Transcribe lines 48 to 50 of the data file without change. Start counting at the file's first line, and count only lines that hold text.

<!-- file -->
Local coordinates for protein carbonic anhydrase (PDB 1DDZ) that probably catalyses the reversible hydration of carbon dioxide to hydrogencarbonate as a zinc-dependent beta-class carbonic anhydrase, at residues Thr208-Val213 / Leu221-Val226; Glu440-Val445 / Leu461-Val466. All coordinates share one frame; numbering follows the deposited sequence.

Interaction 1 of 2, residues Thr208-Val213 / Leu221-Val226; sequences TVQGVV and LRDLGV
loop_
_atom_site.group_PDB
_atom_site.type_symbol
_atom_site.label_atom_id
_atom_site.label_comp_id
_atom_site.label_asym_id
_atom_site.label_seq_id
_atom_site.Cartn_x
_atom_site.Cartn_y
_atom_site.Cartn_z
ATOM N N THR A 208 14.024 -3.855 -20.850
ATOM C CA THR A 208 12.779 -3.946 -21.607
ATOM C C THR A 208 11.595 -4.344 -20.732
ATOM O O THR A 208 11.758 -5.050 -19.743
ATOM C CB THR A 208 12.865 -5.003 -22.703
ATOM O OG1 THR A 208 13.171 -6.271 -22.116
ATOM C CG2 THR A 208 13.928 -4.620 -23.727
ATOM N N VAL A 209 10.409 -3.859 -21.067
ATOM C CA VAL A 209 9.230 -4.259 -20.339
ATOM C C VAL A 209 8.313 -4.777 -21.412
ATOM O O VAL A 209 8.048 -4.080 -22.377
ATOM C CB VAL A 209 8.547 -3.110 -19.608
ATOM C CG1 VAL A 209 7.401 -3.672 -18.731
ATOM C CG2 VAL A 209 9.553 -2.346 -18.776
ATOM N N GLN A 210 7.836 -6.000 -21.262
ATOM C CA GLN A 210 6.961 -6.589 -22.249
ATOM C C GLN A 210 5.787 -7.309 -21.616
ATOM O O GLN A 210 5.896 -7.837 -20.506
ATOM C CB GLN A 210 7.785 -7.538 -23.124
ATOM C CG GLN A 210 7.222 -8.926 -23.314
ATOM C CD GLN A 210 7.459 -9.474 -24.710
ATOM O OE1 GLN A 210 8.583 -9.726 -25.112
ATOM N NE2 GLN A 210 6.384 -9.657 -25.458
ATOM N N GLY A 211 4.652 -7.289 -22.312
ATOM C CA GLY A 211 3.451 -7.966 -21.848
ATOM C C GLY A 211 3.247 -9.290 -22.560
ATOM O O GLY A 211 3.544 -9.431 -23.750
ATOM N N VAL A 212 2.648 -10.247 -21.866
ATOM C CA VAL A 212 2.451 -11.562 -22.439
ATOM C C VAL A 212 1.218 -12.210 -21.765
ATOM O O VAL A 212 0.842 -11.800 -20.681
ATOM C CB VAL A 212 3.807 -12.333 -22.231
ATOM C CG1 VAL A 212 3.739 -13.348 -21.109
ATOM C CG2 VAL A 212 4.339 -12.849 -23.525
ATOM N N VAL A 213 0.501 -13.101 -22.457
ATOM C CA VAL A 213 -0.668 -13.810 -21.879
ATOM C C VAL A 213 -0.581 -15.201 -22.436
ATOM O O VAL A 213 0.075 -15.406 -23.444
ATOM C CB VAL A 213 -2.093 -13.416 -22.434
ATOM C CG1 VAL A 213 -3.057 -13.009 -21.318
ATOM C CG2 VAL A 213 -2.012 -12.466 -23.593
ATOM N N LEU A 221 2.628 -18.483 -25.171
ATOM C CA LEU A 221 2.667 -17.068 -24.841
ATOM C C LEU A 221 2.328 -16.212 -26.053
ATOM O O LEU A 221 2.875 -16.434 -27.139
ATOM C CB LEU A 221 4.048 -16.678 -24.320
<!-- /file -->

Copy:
ATOM C CA VAL A 213 -0.668 -13.810 -21.879
ATOM C C VAL A 213 -0.581 -15.201 -22.436
ATOM O O VAL A 213 0.075 -15.406 -23.444